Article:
Old Trail Town and Buffalo Bill Center of the West

9/14/16 (Wednesday) in Cody, WY (Buffalo Bill State Park – $ 22 /night)

Cody is a lovely town with lots of western history. We started our day visiting the Old Trail Town exhibit that was started in 1964. This is the site where William F (“Buffalo Bill”) Cody laid out his plans for the townsite of Cody, named in his honor. Here they’ve collected authentic structures and furnishings. Also several notable western figures were reburied here, like Cody’s grandson, Jeremiah Johnson/Johnston (real name: John Garrison) and Jim White (not his real name either).

The story in pictures. Our ticket taker is also a western writer, in the style of Louis L’Amour and really knowledgeable. John bought one of his books.

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Next, a few miles down Hwy 14 to Cody and the Buffalo Bill Center of the West. Wow, this place deserves its Tripadvisor rating of 5 stars out of 5. You can see 5 museums for your entrance fee of $18/senior 65+, taking 2 days. It does take more than a day for sure. The exhibits were displayed with great creativity, amazingly posed taxidermy and so much information new to us, experienced museum goers. Fascinating as it was, with a short lunch break at the nearby “Mojoe’s” (there is a cafe in the Center) and with John checking out the Cody Firearms Museum while I toured the Whitney Western Art Museum, we were totally exhausted by 2:30. Oh, we also had a chance to sit and enjoy a Raptor experience and both of us saw the Buffalo Bill and Natural History Museum. We’ll check out the Plains Indian Museum tomorrow.

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Display in floor of chipmunk burrow. I never realized they lived underground.

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This Hologram image appears only in the smoke.  Blew my mind.  He talks too.

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Buffalo Bill in Show Dress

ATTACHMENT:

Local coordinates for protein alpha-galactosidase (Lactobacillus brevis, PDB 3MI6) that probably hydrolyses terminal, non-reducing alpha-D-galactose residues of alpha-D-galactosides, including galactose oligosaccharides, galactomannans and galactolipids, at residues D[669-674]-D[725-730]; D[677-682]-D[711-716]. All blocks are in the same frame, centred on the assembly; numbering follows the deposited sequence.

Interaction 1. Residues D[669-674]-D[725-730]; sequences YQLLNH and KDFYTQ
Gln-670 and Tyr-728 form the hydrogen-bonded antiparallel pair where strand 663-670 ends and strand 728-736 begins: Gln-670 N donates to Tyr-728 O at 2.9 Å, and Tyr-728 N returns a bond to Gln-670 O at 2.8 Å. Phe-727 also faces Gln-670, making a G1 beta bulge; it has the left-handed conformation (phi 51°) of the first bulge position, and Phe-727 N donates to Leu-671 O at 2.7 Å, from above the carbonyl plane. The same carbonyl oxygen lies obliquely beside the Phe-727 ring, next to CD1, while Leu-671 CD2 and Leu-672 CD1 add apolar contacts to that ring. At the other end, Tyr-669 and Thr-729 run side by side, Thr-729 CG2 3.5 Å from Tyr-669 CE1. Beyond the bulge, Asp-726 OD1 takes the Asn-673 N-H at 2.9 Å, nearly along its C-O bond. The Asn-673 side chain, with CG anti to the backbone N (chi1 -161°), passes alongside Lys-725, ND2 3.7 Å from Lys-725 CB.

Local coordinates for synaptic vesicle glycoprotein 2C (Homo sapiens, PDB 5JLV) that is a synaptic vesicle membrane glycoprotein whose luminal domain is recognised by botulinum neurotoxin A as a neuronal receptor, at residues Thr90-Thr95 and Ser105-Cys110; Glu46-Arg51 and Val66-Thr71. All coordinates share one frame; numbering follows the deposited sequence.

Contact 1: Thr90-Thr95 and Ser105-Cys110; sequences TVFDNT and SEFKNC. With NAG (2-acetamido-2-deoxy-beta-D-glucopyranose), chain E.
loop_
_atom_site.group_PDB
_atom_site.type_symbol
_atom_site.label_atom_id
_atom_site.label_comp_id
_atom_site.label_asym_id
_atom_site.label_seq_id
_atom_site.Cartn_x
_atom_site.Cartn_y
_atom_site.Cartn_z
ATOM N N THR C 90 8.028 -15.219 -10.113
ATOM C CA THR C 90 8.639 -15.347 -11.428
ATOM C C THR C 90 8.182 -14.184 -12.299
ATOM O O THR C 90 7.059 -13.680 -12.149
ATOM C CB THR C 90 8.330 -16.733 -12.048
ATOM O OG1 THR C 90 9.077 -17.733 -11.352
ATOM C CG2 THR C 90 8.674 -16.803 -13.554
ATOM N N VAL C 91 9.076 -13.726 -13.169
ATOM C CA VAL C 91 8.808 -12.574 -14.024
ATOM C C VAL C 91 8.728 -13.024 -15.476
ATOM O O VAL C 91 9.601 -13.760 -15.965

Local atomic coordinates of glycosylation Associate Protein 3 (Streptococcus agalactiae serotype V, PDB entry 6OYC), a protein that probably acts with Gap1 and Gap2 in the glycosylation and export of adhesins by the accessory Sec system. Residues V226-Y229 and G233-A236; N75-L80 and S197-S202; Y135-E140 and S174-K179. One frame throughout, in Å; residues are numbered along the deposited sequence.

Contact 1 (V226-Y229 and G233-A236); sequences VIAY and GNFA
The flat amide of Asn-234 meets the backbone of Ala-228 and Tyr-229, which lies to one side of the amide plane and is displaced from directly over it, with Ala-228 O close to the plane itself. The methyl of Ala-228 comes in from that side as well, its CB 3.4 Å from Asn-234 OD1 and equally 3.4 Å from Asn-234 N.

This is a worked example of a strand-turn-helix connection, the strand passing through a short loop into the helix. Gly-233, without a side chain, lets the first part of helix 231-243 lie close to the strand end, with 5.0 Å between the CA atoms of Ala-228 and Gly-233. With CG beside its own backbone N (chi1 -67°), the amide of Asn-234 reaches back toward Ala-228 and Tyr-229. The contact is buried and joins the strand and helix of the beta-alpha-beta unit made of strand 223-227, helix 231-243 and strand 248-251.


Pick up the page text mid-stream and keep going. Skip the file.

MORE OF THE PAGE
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My favorite painting from the art museum.

John didn’t take any photos in his firearms museum.

We had to stop at Walmart on our way home for groceries and sundries, then once home we enjoyed our “MoJoe’s” leftovers for supper and relaxed.

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About Patricia Elser

I've always loved the loose, flowing, transparent look of watercolors, of Chinese paintings and their calligraphy, but alas, no watercolor classes were available when I was in school, so that interest remained buried until my children were grown. Even then, I was afraid that I couldn't really paint, so upon my sister's advice, I actually started to take classes. I signed up for every class available, determined to learn no matter how afraid I was. I came upon a teacher, Stan Miller, who inspired me, who opened the door to success in watercolor. I love to look at beautiful images. I want to capture them forever. All my life, photography was how I gathered images of the beauty I saw. Thanks to all that photography, I enjoy composing pictures, especially up close. Watercolors allow me to add more of me in their translation of that beauty. My paintings reflect my love for music and dance, with their rhythm and flow. I am fascinated by the play of light, so it appears in my pictures as drama for they are filled with darks and lights. Maybe it's the challenge, maybe it's the beauty, but now, when a work comes together, it fills my soul.
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